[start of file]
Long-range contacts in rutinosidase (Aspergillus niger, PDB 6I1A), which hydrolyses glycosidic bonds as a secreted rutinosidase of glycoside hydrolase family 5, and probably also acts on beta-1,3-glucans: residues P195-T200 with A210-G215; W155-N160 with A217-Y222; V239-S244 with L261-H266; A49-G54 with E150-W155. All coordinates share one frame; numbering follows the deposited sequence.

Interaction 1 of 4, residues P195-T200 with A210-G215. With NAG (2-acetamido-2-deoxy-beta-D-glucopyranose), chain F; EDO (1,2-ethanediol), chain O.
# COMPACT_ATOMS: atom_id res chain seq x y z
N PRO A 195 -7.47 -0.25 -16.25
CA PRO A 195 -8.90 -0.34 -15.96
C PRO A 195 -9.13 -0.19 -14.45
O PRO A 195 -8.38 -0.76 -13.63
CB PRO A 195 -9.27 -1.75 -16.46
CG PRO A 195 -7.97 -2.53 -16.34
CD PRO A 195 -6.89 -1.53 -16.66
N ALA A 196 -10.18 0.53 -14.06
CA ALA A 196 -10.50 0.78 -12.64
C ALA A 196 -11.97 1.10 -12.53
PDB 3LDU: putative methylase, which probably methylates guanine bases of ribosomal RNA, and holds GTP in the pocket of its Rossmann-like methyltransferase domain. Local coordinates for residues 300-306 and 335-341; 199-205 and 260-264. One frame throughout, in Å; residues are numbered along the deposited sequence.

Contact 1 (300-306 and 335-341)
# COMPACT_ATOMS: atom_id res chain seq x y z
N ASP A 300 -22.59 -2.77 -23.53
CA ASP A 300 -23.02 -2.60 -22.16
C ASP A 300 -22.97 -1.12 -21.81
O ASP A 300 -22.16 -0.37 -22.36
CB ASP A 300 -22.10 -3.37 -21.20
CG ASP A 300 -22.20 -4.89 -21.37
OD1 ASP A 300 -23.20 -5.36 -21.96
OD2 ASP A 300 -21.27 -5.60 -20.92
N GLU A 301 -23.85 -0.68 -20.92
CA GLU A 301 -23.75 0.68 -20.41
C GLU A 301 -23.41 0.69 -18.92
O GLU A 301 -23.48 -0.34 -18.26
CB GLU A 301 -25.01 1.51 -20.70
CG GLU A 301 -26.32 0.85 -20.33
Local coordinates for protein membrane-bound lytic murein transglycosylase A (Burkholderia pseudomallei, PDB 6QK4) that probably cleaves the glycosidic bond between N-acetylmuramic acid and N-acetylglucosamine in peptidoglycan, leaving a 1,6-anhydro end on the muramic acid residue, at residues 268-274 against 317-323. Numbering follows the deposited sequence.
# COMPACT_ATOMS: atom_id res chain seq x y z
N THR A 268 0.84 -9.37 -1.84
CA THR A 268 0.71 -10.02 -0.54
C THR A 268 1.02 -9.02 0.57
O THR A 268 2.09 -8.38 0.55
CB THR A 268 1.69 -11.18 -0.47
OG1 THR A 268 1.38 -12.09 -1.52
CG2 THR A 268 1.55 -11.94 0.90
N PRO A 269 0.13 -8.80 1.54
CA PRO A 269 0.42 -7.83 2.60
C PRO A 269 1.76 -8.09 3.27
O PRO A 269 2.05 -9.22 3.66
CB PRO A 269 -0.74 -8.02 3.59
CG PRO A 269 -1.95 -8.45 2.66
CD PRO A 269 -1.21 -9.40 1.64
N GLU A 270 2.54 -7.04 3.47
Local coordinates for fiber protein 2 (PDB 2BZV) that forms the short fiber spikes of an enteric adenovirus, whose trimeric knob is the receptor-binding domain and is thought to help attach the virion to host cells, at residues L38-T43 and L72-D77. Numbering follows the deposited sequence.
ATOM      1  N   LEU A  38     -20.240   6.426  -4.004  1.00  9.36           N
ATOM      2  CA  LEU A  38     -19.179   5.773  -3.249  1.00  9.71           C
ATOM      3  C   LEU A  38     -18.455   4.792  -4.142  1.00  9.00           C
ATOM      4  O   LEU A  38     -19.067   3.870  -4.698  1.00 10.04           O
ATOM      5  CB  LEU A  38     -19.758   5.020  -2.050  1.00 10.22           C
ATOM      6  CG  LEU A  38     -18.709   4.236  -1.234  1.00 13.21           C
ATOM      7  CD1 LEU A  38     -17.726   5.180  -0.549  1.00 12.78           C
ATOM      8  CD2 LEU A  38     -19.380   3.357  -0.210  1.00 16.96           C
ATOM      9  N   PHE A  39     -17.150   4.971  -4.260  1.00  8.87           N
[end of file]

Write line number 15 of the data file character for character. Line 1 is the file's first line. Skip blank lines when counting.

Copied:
Contact 1 (300-306 and 335-341)